By: Jim Everhart
B2B marketers need to focus their content strategy efforts at each stage of the B2B buyer’s journey if their programs are to be successful.
One of the greatest challenges of the new marketing era comes from making sense out of the plethora of B2B content choices we now have.
Blogs, white papers, videos, web pages, webinars, articles, enewsletters … the list of alternatives is almost endless.
And we know that B2B buyers are availing themselves of all these choices, consuming content at a rapid-fire pace.
That’s why our proverbial buyer’s journey looks like a high school football star zig-zagging his way downfield on a punt return. At least there’s a goal in mind.
The problem is that all this activity poses a severe challenge for B2B marketing. Consumer advertisers can formulate content strategies with multimillion-dollar budgets, ladling out content in mass quantities, with the certain knowledge buyers will find their way downfield to the goal line. Eventually. They’re playing a numbers game … and they can because they have very large numbers.
Unfortunately, B2B marketers have no such luxury in their marketing communications programs. There are no multimillion-dollar budgets. More significantly, there aren’t millions of consumers to coax, wheedle or otherwise convince to buy. And really, there’s not the luxury of time: Investors in B2B organizations normally expect returns quickly.
For B2B, there are audiences in the thousands at best. Maybe even hundreds. And thus, there’s no trickle-down strategy that can be counted on, over time, to deliver customers reliably to point-of-sale terminals around the world.
No, B2B is different. Without the scale and resources B2C advertisers normally can count on, B2B marketers find they need to focus their efforts if their programs are to be successful.
That may mean, for instance, that while a B2C marketer could easily create a video, a webinar, a web page and a series of posts on a subject, B2B marketers will not have enough traffic to merit all that content, even if the budget would allow. The multitude of choices would simply confuse the audience. And they may find their best choice is a white paper that is easy to create and promote.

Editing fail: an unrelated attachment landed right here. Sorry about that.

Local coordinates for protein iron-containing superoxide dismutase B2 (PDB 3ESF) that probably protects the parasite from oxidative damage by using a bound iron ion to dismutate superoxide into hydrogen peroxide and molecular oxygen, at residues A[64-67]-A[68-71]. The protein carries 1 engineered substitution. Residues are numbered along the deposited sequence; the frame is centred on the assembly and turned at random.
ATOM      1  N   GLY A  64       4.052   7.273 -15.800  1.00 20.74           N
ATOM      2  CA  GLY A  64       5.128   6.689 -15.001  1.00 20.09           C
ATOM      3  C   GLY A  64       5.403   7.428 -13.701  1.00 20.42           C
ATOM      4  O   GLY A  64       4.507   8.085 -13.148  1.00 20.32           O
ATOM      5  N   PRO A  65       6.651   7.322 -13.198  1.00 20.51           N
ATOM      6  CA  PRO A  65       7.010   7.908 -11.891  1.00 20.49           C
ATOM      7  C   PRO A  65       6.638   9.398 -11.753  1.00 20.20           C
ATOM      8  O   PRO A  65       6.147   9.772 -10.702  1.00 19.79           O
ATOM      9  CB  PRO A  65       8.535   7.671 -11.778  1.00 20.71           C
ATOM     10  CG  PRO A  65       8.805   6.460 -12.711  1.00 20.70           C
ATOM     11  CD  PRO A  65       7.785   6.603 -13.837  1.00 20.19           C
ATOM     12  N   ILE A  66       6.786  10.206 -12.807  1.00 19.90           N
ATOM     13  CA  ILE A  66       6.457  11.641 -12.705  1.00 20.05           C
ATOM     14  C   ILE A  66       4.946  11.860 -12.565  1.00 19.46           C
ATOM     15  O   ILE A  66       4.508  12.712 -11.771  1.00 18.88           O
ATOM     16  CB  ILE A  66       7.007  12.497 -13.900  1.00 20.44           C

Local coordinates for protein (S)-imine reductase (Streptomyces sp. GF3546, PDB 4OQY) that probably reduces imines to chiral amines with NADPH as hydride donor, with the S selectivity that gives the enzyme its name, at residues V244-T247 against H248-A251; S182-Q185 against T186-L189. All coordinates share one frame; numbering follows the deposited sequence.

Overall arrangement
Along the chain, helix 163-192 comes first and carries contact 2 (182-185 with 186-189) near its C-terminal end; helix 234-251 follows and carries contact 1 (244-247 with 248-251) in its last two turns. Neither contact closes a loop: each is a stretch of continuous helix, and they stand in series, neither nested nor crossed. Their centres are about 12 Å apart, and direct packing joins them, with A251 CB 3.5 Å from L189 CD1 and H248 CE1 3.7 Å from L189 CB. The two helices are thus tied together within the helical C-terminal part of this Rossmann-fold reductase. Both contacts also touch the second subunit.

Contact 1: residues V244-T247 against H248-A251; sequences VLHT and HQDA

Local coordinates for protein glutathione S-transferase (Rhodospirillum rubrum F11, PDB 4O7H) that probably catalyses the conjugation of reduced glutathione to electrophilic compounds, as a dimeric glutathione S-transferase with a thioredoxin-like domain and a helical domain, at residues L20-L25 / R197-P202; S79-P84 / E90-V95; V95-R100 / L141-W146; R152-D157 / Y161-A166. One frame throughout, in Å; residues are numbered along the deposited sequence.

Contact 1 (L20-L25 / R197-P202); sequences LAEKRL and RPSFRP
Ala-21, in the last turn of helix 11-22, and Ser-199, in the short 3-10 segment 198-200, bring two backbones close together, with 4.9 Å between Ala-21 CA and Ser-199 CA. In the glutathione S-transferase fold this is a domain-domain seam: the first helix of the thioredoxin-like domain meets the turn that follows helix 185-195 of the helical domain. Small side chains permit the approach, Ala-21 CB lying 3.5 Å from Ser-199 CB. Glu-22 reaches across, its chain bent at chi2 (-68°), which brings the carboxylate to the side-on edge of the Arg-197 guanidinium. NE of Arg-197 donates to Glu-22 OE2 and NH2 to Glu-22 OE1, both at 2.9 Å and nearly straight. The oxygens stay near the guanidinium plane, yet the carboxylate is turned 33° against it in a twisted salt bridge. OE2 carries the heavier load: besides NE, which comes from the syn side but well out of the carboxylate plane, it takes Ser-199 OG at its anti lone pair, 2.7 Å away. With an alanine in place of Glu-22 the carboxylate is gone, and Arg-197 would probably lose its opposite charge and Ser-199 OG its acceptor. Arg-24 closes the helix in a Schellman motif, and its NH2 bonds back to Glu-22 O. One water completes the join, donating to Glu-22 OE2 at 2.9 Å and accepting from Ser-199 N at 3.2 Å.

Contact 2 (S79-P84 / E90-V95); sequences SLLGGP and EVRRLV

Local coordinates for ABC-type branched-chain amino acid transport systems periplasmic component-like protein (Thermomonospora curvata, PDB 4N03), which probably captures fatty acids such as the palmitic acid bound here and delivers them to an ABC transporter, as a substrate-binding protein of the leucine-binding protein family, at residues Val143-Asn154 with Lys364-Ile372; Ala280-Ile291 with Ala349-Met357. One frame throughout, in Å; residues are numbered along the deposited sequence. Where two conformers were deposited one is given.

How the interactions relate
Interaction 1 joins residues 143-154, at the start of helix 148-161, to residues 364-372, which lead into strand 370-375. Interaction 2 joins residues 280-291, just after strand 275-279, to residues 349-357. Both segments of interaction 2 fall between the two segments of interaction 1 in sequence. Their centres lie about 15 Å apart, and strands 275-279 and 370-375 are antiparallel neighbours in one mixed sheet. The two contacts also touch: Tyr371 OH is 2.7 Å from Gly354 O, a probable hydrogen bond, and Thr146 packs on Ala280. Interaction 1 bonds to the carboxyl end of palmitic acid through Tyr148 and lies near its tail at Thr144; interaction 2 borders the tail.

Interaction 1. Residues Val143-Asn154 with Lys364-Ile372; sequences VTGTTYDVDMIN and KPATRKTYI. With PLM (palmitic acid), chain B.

So, while all those content choices may be possible, helpful or even desirable, they may not be practical. Or even effective. So the watchword for cost-restrained B2B marketers is usually focus.
You can still think through the typical B2B buyer’s journey. In fact, you should. But instead of planning a variety of choices at every stage, you may need to focus on fewer choices. Preferably, one.
Reaching that realization, we now have some guidance on which types of content are best at which stages of the typical B2B buyer’s journey. It comes in the form of research from IEEE Engineering360 Media Solutions, entitled, “2016 Industrial Buy Cycle Study.”
The August 2016 study breaks down the buy cycle into three key stages and identifies the content types most preferred by the 697 technical buyer respondents (mostly design, process/production, mechanical and consulting engineers) at each stage.
And while the study goes out of its way to point that there is no “go-to” resource preferred at any one stage, it does help B2B marketers chart a rational course for planning high-impact programs.
The stages are as follows …
In Research and Needs Analysis, technical teams identify specific needs for their company and explore available options. Tasks undertaken during this stage might include:
And the preferred content included: GlobalSpec and its related websites, enewsletters and blogs. You are certainly allowed to attach a certain amount of skepticism to the first recommendation, given IEEE Engineering360’s connection to GlobalSpec.
Comparison and Evaluation—when engineers determine the most suitable options. Examples of action items might include:
The content engineers want to see at this stage includes webinars, video, white papers, printed catalogs and printed trade publications.
Purchase—when engineering teams make a purchase decision and transact orders. While many staffers admit they depend on administrators or purchasing personnel to assume responsibilities, many managers nevertheless remain highly involved:
In Purchase, the best content choices are media from previous stages, trade shows and conferences, and social media.
One note on the last point. The study goes out of its way to point out that online communities, blogs and social media are “noticeably, of limited interest even to younger engineers.” So why does it include social media in the last section? It doesn’t say. But multiple studies over the past decade have shown that engineers rely strongly on peer recommendations, and social media is one of several ways – including face-to-face, email or even telephone -- for them to reach out to their colleagues. Lacking more specific research on the information-gathering habits of a target audience, we can use this study as helpful guidance on the best ways to reach engineers at various stages of the buying process.